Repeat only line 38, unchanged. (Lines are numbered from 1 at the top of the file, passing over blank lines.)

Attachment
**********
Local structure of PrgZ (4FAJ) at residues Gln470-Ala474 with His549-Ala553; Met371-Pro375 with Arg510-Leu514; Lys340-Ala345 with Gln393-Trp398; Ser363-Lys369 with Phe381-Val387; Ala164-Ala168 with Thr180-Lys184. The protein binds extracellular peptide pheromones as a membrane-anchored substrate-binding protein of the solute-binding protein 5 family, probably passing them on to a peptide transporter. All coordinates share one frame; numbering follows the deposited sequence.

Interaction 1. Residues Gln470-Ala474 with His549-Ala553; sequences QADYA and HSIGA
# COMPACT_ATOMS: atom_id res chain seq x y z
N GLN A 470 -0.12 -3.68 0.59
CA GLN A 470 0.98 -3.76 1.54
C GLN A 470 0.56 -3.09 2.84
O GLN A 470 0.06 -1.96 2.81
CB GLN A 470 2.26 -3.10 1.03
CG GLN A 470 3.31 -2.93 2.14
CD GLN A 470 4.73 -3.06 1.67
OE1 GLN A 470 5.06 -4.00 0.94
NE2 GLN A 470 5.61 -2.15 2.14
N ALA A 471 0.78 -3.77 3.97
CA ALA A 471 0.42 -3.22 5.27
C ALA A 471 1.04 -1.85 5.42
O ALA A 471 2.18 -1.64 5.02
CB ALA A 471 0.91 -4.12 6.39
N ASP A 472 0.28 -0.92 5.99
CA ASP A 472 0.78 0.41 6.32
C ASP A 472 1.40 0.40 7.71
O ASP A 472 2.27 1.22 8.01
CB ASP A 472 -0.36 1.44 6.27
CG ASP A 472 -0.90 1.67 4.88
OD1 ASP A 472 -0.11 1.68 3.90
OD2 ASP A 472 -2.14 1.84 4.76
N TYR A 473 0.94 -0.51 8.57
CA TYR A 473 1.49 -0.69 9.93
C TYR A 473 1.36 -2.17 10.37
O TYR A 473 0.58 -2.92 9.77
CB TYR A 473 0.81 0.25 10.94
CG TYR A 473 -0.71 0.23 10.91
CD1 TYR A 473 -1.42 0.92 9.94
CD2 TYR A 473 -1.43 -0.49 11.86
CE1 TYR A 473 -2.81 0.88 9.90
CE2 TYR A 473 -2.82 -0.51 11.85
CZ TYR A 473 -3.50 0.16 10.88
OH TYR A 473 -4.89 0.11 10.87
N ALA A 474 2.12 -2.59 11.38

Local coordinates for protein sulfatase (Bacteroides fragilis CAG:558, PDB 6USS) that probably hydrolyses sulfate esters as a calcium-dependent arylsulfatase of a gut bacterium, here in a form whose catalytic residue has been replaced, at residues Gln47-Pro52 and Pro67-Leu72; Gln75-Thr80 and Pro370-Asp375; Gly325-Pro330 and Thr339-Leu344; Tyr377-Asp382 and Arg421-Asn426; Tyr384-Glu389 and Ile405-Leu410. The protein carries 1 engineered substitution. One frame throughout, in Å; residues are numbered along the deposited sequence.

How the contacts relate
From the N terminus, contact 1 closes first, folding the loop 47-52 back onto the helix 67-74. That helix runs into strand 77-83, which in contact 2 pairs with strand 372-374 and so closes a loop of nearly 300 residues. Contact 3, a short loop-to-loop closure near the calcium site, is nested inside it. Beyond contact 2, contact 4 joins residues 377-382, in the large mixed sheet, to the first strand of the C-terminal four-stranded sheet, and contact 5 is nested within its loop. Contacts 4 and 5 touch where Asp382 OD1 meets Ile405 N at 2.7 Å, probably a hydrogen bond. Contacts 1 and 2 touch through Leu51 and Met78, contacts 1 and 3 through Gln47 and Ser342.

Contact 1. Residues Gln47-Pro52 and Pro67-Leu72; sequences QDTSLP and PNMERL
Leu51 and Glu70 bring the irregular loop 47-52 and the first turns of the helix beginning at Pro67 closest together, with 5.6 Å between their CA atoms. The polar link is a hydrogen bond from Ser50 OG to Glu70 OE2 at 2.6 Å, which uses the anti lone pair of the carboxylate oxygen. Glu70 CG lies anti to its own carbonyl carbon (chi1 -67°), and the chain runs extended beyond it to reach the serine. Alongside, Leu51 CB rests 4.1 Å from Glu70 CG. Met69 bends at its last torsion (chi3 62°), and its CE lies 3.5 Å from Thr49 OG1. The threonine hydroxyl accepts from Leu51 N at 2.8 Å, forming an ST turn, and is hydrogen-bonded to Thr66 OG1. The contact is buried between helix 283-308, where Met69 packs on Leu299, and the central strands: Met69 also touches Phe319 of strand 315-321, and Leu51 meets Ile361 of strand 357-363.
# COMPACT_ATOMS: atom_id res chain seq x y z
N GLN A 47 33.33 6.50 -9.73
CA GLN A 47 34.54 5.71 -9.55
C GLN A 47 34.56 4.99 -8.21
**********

N ALA A 474 2.12 -2.59 11.38